Ultimately, Nick wants us to believe that he's an honest man. He wants us to buy into the idea of Gatsby being great, which is the entire point of his narrative. If Nick isn't honest, then perhaps Gatsby isn't all that great either.
I think Nick tries to present the events around meeting and knowing Gatsby as honestly as possible. Yet in this narrative, he also discloses multiple ways that he isn't such an honest fellow himself.
In chapter 2, he accompanies Tom and "his girl," Myrtle, to a secret rendezvous. It seems that at this point Nick might excuse himself from this little gathering. Tom's wife, Daisy, is his cousin. Rather than leaving, he hangs around. He doesn't tell Daisy about this little escapade, either. It seems as though Nick turns a convenient blind eye to Tom's little tryst. That isn't exactly honest.
He also serves as the intermediary for another forbidden relationship: that between Daisy and Gatsby. Though Gatsby is his friend, an honest man certainly wouldn't support an extramarital affair. Nick does, and he even agrees to allow his house to be the couple's initial meeting space. Nick doesn't discourage either Daisy or Gatsby from furthering this relationship.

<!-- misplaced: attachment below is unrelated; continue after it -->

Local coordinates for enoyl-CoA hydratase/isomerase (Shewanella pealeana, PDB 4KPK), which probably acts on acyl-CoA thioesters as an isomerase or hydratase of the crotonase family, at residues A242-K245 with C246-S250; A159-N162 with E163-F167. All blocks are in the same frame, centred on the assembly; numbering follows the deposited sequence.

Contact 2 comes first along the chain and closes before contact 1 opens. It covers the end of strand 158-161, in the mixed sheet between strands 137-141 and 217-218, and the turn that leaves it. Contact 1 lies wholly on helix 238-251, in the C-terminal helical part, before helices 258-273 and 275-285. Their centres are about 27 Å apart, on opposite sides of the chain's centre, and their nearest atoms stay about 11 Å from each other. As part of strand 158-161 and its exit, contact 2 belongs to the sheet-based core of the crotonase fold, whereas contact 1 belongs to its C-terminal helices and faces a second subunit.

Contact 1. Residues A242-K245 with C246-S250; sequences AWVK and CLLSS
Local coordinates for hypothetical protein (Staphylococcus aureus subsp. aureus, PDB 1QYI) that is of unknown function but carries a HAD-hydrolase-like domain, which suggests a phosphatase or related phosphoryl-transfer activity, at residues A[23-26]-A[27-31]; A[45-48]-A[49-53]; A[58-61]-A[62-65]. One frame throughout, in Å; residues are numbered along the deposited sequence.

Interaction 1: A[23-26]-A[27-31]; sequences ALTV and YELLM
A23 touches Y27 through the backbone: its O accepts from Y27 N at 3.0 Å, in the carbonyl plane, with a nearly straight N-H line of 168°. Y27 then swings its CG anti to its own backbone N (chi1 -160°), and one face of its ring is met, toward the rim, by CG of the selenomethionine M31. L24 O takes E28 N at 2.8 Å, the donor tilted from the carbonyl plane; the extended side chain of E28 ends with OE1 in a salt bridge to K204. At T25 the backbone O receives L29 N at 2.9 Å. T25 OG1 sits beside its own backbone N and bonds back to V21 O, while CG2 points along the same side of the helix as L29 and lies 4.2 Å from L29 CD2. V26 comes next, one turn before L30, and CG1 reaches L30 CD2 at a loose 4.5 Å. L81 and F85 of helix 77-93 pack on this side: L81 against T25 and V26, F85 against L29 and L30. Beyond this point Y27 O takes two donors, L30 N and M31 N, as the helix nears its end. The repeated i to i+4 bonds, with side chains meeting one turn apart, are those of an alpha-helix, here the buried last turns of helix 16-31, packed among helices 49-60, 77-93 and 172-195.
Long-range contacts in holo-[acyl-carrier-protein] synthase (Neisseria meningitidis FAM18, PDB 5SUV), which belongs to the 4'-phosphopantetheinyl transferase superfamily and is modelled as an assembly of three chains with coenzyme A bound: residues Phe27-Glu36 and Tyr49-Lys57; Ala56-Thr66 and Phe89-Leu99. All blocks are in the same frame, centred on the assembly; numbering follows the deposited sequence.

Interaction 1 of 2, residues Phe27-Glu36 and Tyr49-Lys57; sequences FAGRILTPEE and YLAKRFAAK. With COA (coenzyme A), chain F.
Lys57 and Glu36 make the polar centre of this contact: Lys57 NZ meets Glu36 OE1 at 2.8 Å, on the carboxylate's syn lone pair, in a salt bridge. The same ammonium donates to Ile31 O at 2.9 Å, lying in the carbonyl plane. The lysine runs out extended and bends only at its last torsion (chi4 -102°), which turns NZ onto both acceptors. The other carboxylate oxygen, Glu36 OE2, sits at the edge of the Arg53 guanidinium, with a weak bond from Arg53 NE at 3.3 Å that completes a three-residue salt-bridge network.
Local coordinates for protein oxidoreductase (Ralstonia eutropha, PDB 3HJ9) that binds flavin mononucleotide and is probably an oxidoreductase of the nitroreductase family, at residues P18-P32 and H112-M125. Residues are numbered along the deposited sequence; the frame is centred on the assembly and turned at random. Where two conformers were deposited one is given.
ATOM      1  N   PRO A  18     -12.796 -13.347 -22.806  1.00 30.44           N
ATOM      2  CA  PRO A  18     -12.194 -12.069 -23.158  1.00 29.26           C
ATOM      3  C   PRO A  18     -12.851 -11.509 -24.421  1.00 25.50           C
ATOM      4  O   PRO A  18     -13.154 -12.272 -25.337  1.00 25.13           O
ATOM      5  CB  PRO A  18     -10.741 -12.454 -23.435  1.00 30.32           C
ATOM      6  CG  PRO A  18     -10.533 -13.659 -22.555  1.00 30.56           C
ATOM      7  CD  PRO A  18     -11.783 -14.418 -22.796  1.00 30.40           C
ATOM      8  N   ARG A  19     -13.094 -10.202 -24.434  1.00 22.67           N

Nick also knows the truth about Myrtle's death, and he doesn't volunteer this information to the authorities or to Myrtle's husband, who becomes Gatsby's murderer. If Nick had told the truth—that Daisy was actually the driver of the car—Gatsby likely wouldn't have died. Does Nick feel some guilt about his dishonesty in Myrtle's death? Maybe he feels that he needs to convince his audience that he is an honest guy to alleviate his own guilt in his friend's death.
In short, Nick isn't the honest man he claims to be. It's important for us to believe that he possesses this quality because he wants us to believe in the greatness of his friend Gatsby.